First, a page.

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221 F.3d 59 (2nd Cir.

2000)

ROMMY REVSON, Plaintiff-Counterclaim-DefendantAppellant,


v.
CINQUE & CINQUE, P.C., Defendant-CounterclaimantAppellee.
Docket No. 99-7747
August Term, 1999

UNITED STATES COURT OF APPEALS


SECOND CIRCUIT
Argued Feb. 14, 2000
Decided Aug. 4, 2000

Appeal from an amended judgment of the United States District Court for
the Southern District of New York, Denny Chin, Judge, dismissing
plaintiff's claims against defendant law firm, and ordering plaintiff to pay
defendant $732,370, including prejudgment interest, on counterclaim for
the reasonable value of legal services.
Affirmed in part, vacated and remanded in part. [Copyrighted Material
Omitted]
JUDD BURSTEIN, New York, New York (Benjamin J. Stone, Burstein &
McPherson, New York, New York, on the brief), for PlaintiffCounterclaim-Defendant-Appellant.
JAMES P. CINQUE, New York, New York (Robert W. Cinque, Cinque &
Cinque, New York, New York, on the brief), for DefendantCounterclaimant-Appellee.
Before: KEARSE, CALABRESI, and KATZMANN, Circuit Judges.
KEARSE, Circuit Judge:

Plaintiff Rommy Revson appeals from an amended judgment of the United


States District Court for the Southern District of New York, Denny Chin,

Judge, entered after a jury trial, (1) dismissing her claims for a declaratory
judgment and monetary relief against her former attorneys, defendant Cinque &
Cinque, P.C. ("Cinque & Cinque" or the "firm"), and (2) ordering Revson to
pay the firm $732,370, including prejudgment interest, on its counterclaim for
the reasonable value of legal services rendered to her. On appeal, Revson
contends principally that the district court erred (a) in interpreting her retainer
agreement with Cinque & Cinque as requiring her, as a matter of law, to pay
fees in excess of the firm's hourly-rate charges; (b) in refusing to instruct the
jury that the firm had the burden of proving that Revson fully understood that
agreement to have the meaning the firm ascribed to it; and (c) in ruling that a
letter written by Revson, which was held inadmissible to show a contingent fee
agreement, was admissible as evidence of the value of the firm's services for
quantum meruit recovery. For the reasons that follow, we conclude that the
judgment should be affirmed to the extent that it dismissed Revson's claim that
she terminated the firm for cause, and that in other respects, the judgment
should be vacated and the matter remanded for a new trial.
I. BACKGROUND
2

Revson is the inventor of the "scunci," sometimes called a "scrunchy," a cloth


covered, elasticized hairband sometimes worn around ponytails. Millions of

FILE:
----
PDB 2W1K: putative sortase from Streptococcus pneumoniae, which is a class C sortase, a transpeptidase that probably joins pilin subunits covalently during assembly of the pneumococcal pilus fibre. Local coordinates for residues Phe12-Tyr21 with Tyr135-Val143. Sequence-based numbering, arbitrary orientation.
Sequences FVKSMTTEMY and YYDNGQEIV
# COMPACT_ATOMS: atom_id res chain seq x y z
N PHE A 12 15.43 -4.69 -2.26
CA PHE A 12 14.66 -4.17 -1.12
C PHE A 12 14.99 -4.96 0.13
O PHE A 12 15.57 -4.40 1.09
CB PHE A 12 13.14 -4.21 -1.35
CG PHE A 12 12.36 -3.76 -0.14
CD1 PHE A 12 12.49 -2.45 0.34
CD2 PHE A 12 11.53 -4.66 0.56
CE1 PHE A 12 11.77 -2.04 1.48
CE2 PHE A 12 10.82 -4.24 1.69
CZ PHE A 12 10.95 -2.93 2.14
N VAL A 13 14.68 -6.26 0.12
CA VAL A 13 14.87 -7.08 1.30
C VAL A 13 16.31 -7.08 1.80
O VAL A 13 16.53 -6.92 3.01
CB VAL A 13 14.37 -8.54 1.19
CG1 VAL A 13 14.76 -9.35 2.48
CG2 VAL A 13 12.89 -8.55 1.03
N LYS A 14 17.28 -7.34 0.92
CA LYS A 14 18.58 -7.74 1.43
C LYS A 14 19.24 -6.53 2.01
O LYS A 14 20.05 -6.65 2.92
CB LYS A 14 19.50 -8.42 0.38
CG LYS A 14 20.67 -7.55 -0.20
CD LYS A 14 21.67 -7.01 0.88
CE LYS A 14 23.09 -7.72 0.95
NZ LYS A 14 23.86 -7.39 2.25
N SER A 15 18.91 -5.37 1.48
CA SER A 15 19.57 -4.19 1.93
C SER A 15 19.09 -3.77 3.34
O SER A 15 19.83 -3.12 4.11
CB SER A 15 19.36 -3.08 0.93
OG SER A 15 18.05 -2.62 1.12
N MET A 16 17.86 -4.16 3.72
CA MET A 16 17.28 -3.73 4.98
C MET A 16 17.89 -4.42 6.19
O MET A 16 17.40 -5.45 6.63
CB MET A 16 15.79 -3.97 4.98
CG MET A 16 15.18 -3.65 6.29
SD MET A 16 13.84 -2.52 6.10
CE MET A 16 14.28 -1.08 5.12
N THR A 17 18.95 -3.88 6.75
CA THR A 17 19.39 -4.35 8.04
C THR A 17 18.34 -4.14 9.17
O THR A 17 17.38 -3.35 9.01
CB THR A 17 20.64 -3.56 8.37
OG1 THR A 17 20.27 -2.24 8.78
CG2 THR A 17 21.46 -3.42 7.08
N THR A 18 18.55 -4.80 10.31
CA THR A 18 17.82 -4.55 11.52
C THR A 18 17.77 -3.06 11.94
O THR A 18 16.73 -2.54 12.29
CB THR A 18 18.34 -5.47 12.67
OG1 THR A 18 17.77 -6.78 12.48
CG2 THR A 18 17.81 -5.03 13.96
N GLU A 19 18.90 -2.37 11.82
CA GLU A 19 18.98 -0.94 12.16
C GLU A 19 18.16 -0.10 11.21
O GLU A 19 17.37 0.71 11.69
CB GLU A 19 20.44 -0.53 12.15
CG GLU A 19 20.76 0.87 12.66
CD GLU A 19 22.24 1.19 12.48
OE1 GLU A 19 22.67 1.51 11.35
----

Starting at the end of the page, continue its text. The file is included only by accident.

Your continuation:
dollars worth of scuncis are sold each year. As the patent holder, Revson was
often engaged in negotiations or litigation with respect to patent and licensing
rights. Cinque & Cinque was a New York City law firm whose partners were
Robert W. Cinque ("Robert Cinque" or "Cinque") and James P. Cinque ("James
Cinque" or "James"). The present action arises out of the firm's representation
of Revson in connection with her scunci business, including two controversies
with L&N Sales & Marketing, Inc. ("L&N"), and two with Riviera Trading,
Inc. ("Riviera").

Some of the events are not in dispute. The following account is taken largely
from the trial evidence and from an opinion of the district court dealing with
the imposition of sanctions on Revson's present attorney in connection with his
conduct in this litigation, see Revson v. Cinque & Cinque, P.C., 70 F.Supp.2d
415 (S.D.N.Y. 1999) ("RevsonI"). The sanctions issues are the subject of a
separate appeal, dealt with in a separate opinion also filed today, see Revson v.
Cinque & Cinque, P.C., Nos. 99 9427, 9443 (2d Cir. Aug. 4, 2000).

A. Cinque & Cinque's Representation of Revson

In March 1993, Revson retained Cinque & Cinque to represent her in

connection with an ongoing arbitration against L&N ("first L&N matter"),


replacing attorneys with whom she had become dissatisfied. The retainer
agreement, in the form of a March 24, 1993 letter from Robert Cinque to
Revson, signed by Revson on March 25, 1993 ("1993 Retainer Agreement" or
"Agreement"), read as follows:
6

This letter will confirm that you have retained the firm of Cinque & Cinque,
P.C. to represent you both as litigation counsel in your current dispute with the
new L&N Sales & Marketing, Inc. and generally in connection with your
activities as creative artist, inventor and patent holder.

My customary hourly billing rate is $325.00 and that of my brother James is


$300.00. The time of our associates is billed at lesser rates depending upon the
level of experience of the particular individual involved. These rates range
between $150.00 and $250.00. Paralegal time is billed at the rate of $50.00 per
hour.

While we keep daily records of the time we spent [sic], in fairness to you in this
matter involving the many issues which arise from the current dispute with
L&N our billing will take into account not only the amount of time spent, but
also the result achieved.

Of necessity, a fair amount of duplication of attorney effort and time must take
place, and I do not believe it appropriate to charge you the full rate for this. At
the same time, if we are able to achieve an outstanding result or substantial
benefit for you, then our billing would be adjusted accordingly following
consultation with you. We generally render statements on a monthly or other